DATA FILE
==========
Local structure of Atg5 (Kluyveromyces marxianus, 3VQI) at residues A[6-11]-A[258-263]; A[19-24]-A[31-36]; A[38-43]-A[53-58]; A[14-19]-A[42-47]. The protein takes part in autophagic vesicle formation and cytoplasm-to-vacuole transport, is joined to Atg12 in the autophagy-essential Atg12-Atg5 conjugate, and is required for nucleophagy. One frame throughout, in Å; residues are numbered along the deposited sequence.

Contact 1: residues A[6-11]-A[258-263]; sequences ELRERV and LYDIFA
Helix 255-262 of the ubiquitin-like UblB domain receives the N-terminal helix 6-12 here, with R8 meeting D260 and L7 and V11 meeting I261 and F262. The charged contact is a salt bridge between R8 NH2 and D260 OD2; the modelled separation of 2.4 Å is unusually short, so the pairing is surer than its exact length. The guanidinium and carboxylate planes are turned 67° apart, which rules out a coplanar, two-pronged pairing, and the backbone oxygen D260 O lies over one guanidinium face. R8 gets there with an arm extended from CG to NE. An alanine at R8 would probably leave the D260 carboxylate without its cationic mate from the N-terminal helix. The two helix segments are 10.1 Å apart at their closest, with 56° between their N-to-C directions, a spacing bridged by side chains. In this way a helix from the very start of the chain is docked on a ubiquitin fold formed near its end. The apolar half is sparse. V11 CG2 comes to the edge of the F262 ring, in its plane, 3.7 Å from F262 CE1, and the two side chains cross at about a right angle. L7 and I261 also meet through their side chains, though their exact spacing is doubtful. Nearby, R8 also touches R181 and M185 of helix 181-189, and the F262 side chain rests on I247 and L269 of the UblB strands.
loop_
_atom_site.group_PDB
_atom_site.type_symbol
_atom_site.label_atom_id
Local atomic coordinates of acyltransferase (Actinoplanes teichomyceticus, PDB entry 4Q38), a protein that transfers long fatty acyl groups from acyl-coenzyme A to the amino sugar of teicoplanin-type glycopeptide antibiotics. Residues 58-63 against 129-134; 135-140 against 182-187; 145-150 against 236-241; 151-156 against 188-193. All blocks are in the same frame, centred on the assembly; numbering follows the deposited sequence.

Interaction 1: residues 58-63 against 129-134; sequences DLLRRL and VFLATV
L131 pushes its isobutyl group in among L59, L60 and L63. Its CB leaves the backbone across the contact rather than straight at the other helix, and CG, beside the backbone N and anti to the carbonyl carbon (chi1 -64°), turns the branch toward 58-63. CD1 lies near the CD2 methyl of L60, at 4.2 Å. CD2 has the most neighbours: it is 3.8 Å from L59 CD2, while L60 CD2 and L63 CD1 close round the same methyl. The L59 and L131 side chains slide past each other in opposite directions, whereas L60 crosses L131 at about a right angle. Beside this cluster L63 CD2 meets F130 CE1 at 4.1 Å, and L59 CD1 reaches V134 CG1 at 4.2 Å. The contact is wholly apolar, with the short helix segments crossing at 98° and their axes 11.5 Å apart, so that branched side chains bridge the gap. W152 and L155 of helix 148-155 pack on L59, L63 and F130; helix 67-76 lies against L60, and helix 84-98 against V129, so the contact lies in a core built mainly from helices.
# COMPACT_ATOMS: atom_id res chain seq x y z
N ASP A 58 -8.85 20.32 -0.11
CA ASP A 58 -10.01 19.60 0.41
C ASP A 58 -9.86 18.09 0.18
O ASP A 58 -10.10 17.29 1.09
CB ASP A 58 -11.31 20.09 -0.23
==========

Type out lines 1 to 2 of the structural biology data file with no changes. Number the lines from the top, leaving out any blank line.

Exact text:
Local structure of Atg5 (Kluyveromyces marxianus, 3VQI) at residues A[6-11]-A[258-263]; A[19-24]-A[31-36]; A[38-43]-A[53-58]; A[14-19]-A[42-47]. The protein takes part in autophagic vesicle formation and cytoplasm-to-vacuole transport, is joined to Atg12 in the autophagy-essential Atg12-Atg5 conjugate, and is required for nucleophagy. One frame throughout, in Å; residues are numbered along the deposited sequence.

Contact 1: residues A[6-11]-A[258-263]; sequences ELRERV and LYDIFA